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MU Research of Zebrafish Neurons May Lead to Better Understanding of Birth Defects like Spina Bifida

The zebrafish, a tropical freshwater fish similar to a minnow and native to the southeastern Himalayan region, is well established as a key tool for researchers studying human diseases, including brain disorders. Using zebrafish, scientists can determine how individual neurons develop, mature and support basic functions like breathing, swallowing and jaw movement. Researchers at the University of Missouri say that learning about neuronal development and maturation in zebrafish could lead to a better understanding of birth defects such as spina bifida in humans.

Thermal Paper Cash Register Receipts Account for High Bisphenol A (BPA) Levels in Humans, MU Study Finds

sphenol A (BPA) is a chemical that is used in a variety of consumer products, such as water bottles, dental composites and resins used to line metal food and beverage containers, and also is used in thermal paper cash register receipts. Now, research conducted at the University of Missouri is providing the first data that BPA from thermal paper used in cash register receipts accounts for high levels of BPA in humans. Subjects studied showed a rapid increase of BPA in their blood after using a skin care product and then touching a store receipt with BPA.

MU Joins the Women’s Foundation in Research Partnership to Examine Status of Missouri Women

e University of Missouri and The Women’s Foundation have announced a research partnership with the goal of improving the lives of Missouri families. The Women’s Foundation has already begun conducting focus groups around the state, as MU researchers have been crafting an innovative research database operated by the Center for Applied Research in Economics (CARES). The CARES database combines economic and social data from around the country in a single, easy-to-access online portal.

Eating Breakfast Increases Brain Chemical Involved in Regulating Food Intake and Cravings, MU Researchers Find

cording to the Centers for Disease Control and Prevention (CDC), many teens skip breakfast, which increases their likelihood of overeating and eventual weight gain. Statistics show that the number of adolescents struggling with obesity, which elevates the risk for chronic health problems, has quadrupled in the past three decades. Now, MU researchers have found that eating breakfast, particularly meals rich in protein, increases young adults’ levels of a brain chemical associated with feelings of reward, which may reduce food cravings and overeating later in the day. Understanding the brain chemical and its role in food cravings could lead to improvements in obesity prevention and treatment.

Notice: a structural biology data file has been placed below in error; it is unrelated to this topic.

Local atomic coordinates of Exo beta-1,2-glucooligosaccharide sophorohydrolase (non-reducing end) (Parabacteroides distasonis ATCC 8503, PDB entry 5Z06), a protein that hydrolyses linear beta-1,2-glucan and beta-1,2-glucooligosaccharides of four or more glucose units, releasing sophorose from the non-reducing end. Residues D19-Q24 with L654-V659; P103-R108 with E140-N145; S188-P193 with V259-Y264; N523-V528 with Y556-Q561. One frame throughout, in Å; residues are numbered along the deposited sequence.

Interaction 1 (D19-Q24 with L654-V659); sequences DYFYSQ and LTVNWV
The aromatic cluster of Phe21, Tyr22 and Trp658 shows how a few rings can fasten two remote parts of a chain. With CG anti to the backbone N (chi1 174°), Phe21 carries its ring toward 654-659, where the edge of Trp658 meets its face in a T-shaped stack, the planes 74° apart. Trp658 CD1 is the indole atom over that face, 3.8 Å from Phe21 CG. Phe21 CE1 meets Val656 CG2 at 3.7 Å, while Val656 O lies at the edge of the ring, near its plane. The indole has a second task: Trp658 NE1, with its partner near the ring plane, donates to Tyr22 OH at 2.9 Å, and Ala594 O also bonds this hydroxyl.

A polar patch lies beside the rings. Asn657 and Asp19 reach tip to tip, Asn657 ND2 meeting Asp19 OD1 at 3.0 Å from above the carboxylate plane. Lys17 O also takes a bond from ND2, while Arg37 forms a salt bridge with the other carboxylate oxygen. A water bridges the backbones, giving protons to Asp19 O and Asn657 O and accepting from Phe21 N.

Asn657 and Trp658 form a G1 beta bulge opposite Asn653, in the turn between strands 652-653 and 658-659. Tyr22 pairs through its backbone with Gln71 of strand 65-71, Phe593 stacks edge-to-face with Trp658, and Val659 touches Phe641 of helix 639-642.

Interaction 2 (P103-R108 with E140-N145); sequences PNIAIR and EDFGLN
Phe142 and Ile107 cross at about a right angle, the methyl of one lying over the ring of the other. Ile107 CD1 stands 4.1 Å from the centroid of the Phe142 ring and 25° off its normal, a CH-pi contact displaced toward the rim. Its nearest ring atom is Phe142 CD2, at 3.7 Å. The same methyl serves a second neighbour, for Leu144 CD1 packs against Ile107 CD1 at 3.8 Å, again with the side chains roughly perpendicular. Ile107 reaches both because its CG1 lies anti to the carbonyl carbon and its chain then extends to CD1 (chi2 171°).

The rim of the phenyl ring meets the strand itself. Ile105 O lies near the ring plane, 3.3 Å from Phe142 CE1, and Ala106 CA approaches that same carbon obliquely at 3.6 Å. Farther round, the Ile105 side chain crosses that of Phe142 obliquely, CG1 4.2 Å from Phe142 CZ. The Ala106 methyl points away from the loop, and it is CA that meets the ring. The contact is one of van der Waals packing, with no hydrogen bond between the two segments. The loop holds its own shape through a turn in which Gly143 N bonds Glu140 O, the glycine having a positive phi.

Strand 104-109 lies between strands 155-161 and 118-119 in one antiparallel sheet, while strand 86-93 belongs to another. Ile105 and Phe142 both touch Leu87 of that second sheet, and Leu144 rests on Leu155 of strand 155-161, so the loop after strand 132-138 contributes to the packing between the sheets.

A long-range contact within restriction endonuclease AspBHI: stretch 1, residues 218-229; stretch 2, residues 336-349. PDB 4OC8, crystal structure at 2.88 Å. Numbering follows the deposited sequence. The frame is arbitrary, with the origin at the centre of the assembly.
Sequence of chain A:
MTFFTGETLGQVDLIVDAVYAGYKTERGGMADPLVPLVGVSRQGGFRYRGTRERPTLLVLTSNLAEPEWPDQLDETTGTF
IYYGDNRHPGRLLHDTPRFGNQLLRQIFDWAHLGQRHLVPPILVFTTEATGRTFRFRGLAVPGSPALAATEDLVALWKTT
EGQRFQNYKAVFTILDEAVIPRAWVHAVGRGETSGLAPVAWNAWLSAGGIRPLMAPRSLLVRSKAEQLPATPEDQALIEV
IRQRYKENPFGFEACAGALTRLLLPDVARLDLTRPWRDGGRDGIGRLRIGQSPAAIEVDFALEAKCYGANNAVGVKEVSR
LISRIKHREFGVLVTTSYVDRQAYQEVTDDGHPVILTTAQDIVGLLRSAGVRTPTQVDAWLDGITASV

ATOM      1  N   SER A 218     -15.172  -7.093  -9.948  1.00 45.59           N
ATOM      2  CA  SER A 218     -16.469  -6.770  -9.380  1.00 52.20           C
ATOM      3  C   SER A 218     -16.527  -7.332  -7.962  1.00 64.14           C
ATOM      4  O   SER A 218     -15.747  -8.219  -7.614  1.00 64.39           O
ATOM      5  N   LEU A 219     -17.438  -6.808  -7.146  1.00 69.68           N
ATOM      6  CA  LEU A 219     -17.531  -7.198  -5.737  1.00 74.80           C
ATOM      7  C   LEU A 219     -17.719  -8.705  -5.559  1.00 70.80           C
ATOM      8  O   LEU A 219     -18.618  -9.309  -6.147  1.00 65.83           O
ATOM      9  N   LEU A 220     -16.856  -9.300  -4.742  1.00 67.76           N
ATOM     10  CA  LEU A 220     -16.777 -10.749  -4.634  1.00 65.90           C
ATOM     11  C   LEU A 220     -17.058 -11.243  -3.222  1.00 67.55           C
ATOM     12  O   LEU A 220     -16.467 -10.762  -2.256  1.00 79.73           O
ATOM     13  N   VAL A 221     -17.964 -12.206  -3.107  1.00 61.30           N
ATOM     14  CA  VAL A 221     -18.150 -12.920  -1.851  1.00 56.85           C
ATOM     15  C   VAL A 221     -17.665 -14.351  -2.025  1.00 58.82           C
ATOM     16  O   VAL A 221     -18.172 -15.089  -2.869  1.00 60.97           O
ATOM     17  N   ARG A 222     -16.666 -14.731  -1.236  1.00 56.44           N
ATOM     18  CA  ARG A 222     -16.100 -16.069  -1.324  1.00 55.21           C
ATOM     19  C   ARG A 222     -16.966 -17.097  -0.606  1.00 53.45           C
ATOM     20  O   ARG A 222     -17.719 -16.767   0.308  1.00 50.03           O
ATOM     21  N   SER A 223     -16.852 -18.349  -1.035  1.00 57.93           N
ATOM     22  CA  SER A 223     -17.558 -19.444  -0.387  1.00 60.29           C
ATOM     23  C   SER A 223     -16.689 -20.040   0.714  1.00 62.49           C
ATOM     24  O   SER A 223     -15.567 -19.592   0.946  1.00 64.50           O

$2.3 Million NSF Grant Will Fund MU Study of Math Learning Outcomes

ducation researchers at the University of Missouri will receive nearly $2.3 million from the National Science Foundation over the next four years to study elementary students’ mathematics learning outcomes in relation to teacher expertise and classroom assignment. The researchers will monitor the impact of using elementary mathematics specialists – teachers who have been certified through a two-year program of study – and how the specialists are assigned in schools (whether they teach all subjects to one class or teach multiple sections of math to different classes). The results will help school and district leaders throughout the nation better determine how to use their elementary teaching staff to provide all students with high-quality mathematics instruction.

New Information about Neurons Could Lead to Advancements in Understanding Brain and Neurological Disorders

urons are electrically charged cells, located in the nervous system, that interpret and transmit information using electrical and chemical signals. Now, researchers at the University of Missouri have determined that individual neurons can react differently to electrical signals at the molecular level and in different ways—even among neurons of the same type. This variability may be important in discovering underlying problems associated with brain disorders and neural diseases such as epilepsy.

Millennials Uneducated on Important Clothing Care Skills, MU Study Finds

more and more high schools around the country drop home economics classes due to budget cuts or changes in educational priorities, many high school students are left without basic skills, such as preparing meals and sewing. Now, researchers have found that a significant gap exists in the amount of “common” clothes repair skills possessed by members of the baby boomer generation and millennials. Pamela Norum, a professor in the Department of Textile and Apparel Management in the MU College of Human Environmental Sciences, found that many more of the baby boomer generation possess skills such as sewing, hemming, button repair and general laundry knowledge than Americans 18-33 years of age.

GPA, GRE Scores as Stand-Alone Factors Inadequate for Evaluating Non-Traditional Students for Graduate School Admissions, MU Study Finds

more people in the middle of their careers decide to return to school to further their education, the number of students applying to graduate school programs across the country has reached a record high in the past decade. With record numbers of potential students applying to their programs, many graduate school admissions evaluators are working to develop stronger admissions criteria that assure they are admitting students who will succeed academically. Now, researchers at the University of Missouri have found that traditional measures such as Graduate Records Examinations (GRE) test scores and undergraduate grade point average (GPA) are not adequate for predicting success for non-traditional students who are returning to school after spending several years in the workforce.

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